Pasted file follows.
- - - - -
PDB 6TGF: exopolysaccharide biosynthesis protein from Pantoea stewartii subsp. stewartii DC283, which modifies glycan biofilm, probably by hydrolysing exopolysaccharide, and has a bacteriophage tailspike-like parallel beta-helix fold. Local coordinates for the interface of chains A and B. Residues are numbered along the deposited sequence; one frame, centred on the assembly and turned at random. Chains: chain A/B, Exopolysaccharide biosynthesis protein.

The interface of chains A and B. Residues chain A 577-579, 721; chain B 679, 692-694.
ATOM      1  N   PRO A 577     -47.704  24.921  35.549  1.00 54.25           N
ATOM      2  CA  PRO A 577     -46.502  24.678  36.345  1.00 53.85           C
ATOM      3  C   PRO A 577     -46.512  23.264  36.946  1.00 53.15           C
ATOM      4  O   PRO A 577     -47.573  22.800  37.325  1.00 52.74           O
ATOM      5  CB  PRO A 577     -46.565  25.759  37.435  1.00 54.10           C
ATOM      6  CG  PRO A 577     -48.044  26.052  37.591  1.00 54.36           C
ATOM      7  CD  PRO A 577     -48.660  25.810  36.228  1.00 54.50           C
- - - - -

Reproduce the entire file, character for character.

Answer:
PDB 6TGF: exopolysaccharide biosynthesis protein from Pantoea stewartii subsp. stewartii DC283, which modifies glycan biofilm, probably by hydrolysing exopolysaccharide, and has a bacteriophage tailspike-like parallel beta-helix fold. Local coordinates for the interface of chains A and B. Residues are numbered along the deposited sequence; one frame, centred on the assembly and turned at random. Chains: chain A/B, Exopolysaccharide biosynthesis protein.

The interface of chains A and B. Residues chain A 577-579, 721; chain B 679, 692-694.
ATOM      1  N   PRO A 577     -47.704  24.921  35.549  1.00 54.25           N
ATOM      2  CA  PRO A 577     -46.502  24.678  36.345  1.00 53.85           C
ATOM      3  C   PRO A 577     -46.512  23.264  36.946  1.00 53.15           C
ATOM      4  O   PRO A 577     -47.573  22.800  37.325  1.00 52.74           O
ATOM      5  CB  PRO A 577     -46.565  25.759  37.435  1.00 54.10           C
ATOM      6  CG  PRO A 577     -48.044  26.052  37.591  1.00 54.36           C
ATOM      7  CD  PRO A 577     -48.660  25.810  36.228  1.00 54.50           C